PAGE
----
Sea-changers and downshifters and the Australian tourism and hospitality industry: some possible effects
Cairncross, G & Buultjens, J 2005, ‘Sea-changers and downshifters and the Australian tourism and hospitality industry: some possible effects’, in P Tremblay & A Boyle (eds), Proceedings of Sharing Tourism Knowledge: Council of Australian University Tourism and Hospitality Educators (CAUTHE) Annual Conference, Alice Springs, Northern Territory, 1-5 February, Charles Darwin University, Darwin, NT.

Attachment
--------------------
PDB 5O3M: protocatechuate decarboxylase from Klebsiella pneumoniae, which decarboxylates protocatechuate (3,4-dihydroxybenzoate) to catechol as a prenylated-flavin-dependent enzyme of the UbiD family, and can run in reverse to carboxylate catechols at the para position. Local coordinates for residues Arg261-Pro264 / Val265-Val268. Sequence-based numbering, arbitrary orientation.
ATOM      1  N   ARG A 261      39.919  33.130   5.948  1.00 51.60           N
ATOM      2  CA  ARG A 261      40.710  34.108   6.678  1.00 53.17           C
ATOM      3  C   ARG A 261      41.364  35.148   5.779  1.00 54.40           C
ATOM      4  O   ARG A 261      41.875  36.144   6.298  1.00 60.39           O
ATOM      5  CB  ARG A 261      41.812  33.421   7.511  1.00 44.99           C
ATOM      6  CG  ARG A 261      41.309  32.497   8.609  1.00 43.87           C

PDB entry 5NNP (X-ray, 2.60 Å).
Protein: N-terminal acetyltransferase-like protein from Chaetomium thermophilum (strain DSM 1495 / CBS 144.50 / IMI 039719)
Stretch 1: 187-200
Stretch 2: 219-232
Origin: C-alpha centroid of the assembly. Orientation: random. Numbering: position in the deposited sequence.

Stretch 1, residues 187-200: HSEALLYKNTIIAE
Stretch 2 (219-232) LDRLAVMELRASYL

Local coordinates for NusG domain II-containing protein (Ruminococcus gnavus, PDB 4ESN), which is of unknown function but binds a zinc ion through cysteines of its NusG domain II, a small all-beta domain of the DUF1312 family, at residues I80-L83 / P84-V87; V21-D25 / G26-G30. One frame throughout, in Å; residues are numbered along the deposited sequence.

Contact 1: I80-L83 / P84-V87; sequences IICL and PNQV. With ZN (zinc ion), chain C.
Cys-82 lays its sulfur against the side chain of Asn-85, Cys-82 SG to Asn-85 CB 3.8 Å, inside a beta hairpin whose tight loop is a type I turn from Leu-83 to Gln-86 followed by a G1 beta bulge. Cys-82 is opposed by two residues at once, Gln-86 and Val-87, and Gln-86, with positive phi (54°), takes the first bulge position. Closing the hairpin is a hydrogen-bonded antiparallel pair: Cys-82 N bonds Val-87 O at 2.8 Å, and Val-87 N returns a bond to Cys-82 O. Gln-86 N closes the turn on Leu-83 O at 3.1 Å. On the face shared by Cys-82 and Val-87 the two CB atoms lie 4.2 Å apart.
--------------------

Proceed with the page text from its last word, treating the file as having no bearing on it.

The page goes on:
An increasing number of Australian’s are opting out of the ‘rat-race’. They either do this by downshifting, that is, working less or taking a lower paying job and/or by making a ‘seachange’, that is, physically moving to a regional area for lifestyle reasons. Almost one quarter of all Australians between 30 and 60 years in age are downshifters. This paper presents results from an explorative study of twelve people who have made the seachange by moving to Coffs Harbour on the Mid-North Coast of New South Wales. The study establishes that these seachangers are also downshifters. The ‘seachanging-downshifters’ studied have mostly been happy with their new lifestyle and nearly all have signalled that one way they spend less is by taking fewer holidays and dining out in cheaper eating establishments. This paper considers the consequences of these findings for the tourism and hospitality industry.